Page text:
Encyclopaedic in its scope of Chinese cuisine (and literal size), this 400-plus page recipe book is not one to fear, but rather to fall in love with. Cook your way through the 200 recipes and head on a journey through China’s vast, vibrant and wildly diverse culinary repertoire.
Siobhan Hegarty

24 Sep 2014 - 3:23 PM  UPDATED 7 Oct 2014 - 5:06 PM

Esteemed chef, writer and photographer Leanne Kitchen teams up with chef, digital media specialist Antony Suvalko to create the ultimate guide to authentic Chinese cooking. Featuring more than 200 recipes and stretching across China’s eight culinary styles – Shandong, Sichuan, Guangdong (Cantonese), Fujian, Jiangsu, Zhejiang, Hunan and Anhui – the book is a treasure trove of stir-fries, clever tofu dishes, meaty braises and left-of-centre salads. There are plenty of seafood recipes too, such as simple steamed oysters or prawns with a hot-sour dressing, alongside soups, snacks and roasts. 

While neither author is Chinese-born – Kitchen has traversed the country since 1996, and Suvalko developed his fascination on a prophetic business trip – the pair share a palpable passion for both the food, and the gusto with which it’s prepared and consumed. As noted in the book’s introduction: “Whether dining takes place on the street, in restaurants or in the home, there’s a joy and exuberance around the act of eating that is infectious”.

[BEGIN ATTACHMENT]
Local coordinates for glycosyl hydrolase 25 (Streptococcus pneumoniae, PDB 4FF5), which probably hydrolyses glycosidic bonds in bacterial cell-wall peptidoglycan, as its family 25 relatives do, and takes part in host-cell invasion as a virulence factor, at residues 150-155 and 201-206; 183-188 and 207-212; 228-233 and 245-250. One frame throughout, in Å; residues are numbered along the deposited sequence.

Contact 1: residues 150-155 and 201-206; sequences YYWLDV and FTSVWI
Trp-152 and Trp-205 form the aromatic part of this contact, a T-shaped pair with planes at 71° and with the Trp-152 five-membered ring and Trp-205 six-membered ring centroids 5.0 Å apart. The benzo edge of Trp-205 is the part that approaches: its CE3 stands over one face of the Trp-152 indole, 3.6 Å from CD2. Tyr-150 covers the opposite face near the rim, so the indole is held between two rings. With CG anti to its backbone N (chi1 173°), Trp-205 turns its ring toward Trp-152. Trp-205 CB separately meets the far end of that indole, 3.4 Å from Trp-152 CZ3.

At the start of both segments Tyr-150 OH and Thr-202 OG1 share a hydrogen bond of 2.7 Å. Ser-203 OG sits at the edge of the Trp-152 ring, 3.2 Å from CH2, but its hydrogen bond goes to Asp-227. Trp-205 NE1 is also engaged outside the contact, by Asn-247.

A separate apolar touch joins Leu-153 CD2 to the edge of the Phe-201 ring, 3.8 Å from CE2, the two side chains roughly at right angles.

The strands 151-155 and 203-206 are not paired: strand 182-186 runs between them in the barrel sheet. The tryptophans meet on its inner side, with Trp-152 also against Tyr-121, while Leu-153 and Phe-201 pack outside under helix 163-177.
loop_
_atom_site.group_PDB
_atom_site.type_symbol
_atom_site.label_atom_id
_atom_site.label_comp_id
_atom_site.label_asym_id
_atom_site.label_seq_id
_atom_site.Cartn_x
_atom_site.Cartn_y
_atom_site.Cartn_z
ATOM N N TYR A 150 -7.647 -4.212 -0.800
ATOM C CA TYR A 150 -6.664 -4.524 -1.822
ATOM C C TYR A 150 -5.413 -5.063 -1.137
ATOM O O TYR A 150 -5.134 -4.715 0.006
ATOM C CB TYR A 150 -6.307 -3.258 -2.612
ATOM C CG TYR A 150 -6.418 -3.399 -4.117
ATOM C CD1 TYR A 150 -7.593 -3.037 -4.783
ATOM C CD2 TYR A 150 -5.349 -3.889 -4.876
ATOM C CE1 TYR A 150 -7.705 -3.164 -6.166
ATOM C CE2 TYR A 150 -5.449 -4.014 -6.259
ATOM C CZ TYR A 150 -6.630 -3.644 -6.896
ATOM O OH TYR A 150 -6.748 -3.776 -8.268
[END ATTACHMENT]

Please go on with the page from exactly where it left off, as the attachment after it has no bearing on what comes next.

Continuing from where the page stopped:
Far from the Anglicised Cantonese classics many of us grew up with, the book features fresh, fragrant finds, including grilled spatchcock and mint salad, or hand-cut noodles dressed with vinegar and chilli oil. Keeping with Chinese custom, many of these dishes are meant to be shared. Others, like Shanghai fried noodles, however, make ideal stand-alone dinners.  



As its name suggests, this tome takes you to the heart of the Chinese kitchen. Sure, pig’s ears and jellyfish pop into the equation, but for the most part, the ingredients are very accessible, the recipes quick and easy to follow, and the flavours harmoniously vibrant.


Must-cook recipe

Transport yourself to the streets of Beijing with the scent of cumin-crusted, stir-fried lamb. Cooked with leeks and coriander, this is one for the weekend, as you’ll need to marinate the meat for two hours before cooking. 


Most surprising dish

Dessert isn’t customary in Chinese cuisine, so Kitchen and Suvalko collected a spread of sweet snacks – including fritters, puddings, dumplings and cakes – that make for enticing afters. One fascinating recipe is watermelon in rosewater sauce with peanut ice-cream. Made from roasted nuts, plus the jarred butter variety, the ice-cream recipe is bang on trend with today’s PB craze.


Kitchen wisdom

“There’s a saying that the Chinese people ‘regard food as their heaven’. If you take that to mean, as we do, that they adore good food and that the preparing, cooking and enjoying of it are vitally important in their daily lives, you’ll start to build a picture.”


Ideal for        

Those wanting to explore the gustatory gamut of regional Chinese cuisine, or relive memories of travelling the large, varied nation. 


Cook the book

1. Steamed pumpkin dumplings

2. Cold tofu with prawns and hot-sour dressing 

3. Hand-cut noodles with mustard greens, vinegar and chilli

4. Stir-fried lamb with leeks and coriander 

5. Shanghai fried noodles

Shanghai fried noodles

6. Watermelon in rosewater sauce with peanut ice-cream 


Images and recipes extracted from The Real Food of China by Leanne Kitchen & Antony Suvalko, published by Hardie Grant Books (RRP $69.95). Available in stores nationally and at the SBS Shop.